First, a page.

I grew up on a farm and there was always harvesting going on and men needing to be fed, so a lot of the food would have been very 'meat and two veg' and wholesome cooking. There were lots of stews and soups in winter and then in summer my mum used to roll up ham - that's how you knew it was summer.

There was always a big pot of stew on and I love getting home for a big pot of comforting stew.

If we are true to ourselves, we would say that Northern Irish cooking is rustic home cooking - but it's definitely changing.

Our fish and shellfish is among some of the best in the world. And I think to future generations, fish and shellfish are what people will recognise as Northern Irish cooking.

Mummy always had vegetable soup with the barley in it and I would have been picking out all the barley. I've put potatoes in this soup and just some herbs - but no barley!"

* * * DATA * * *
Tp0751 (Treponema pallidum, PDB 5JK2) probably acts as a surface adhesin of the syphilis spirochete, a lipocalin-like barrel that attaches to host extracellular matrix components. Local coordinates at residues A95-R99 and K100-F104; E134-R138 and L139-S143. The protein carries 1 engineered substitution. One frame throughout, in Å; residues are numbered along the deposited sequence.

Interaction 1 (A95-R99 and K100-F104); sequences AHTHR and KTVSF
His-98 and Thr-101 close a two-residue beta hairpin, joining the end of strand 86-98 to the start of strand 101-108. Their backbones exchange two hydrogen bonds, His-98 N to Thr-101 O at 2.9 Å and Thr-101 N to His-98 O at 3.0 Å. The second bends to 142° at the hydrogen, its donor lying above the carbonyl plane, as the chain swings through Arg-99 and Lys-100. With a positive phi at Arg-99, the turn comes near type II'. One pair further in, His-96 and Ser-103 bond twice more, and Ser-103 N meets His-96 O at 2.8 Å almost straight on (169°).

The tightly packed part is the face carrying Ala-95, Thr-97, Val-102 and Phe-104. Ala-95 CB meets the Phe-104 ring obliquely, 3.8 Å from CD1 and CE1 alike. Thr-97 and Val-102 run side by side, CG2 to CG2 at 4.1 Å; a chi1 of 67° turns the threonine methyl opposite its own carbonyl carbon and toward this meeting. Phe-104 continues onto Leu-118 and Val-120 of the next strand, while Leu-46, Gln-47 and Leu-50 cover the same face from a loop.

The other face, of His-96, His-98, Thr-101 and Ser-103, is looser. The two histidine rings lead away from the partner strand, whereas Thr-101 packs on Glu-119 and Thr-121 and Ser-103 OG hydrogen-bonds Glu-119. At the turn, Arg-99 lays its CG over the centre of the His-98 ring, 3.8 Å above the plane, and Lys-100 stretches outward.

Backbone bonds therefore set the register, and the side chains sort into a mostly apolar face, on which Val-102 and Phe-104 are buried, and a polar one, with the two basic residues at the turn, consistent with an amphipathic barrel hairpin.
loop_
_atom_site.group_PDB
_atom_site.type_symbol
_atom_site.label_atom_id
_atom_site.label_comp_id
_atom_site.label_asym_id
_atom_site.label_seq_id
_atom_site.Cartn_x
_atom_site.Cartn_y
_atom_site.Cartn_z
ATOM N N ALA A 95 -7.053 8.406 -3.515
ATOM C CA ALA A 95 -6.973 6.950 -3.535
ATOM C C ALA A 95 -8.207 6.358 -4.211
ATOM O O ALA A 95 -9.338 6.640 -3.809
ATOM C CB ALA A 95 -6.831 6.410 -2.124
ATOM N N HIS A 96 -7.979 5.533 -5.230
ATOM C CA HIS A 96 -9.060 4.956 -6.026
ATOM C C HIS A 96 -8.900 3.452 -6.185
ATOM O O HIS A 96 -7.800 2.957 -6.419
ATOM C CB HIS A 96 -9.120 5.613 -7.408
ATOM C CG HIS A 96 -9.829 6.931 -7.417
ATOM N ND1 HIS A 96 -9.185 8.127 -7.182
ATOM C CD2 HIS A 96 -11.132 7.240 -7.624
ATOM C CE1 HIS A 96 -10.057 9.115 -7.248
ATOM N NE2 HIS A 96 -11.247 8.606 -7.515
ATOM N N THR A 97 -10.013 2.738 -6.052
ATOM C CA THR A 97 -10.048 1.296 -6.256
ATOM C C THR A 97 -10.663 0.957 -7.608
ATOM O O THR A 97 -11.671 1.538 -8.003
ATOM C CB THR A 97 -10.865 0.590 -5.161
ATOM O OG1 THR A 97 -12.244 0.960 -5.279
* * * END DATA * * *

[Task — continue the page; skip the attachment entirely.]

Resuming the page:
‘We take for granted so many of our indigenous creations’

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Simon Dougan
 

Simon Dougan is managing director of the Yellow Door catering company and is married to Jilly. He says:

The reason I am a chef in the first place is that I spent a lot of time with my grandmother growing up and she did a lot of baking - wheaten bread, soda bread, sweet goods.

We're very strong in Northern Ireland for those kinds of goods like barmbrack, which is something that is well known around Co Armagh but probably not well known in Belfast.

We take for granted that wheaten bread is an Irish thing but it's actually a Northern Irish thing. I tried to sell wheaten in the south but they've never heard of it.

There are things like apple turnovers and potato apple bread that we take for granted - these things are indigenous to Northern Ireland, especially potato apple."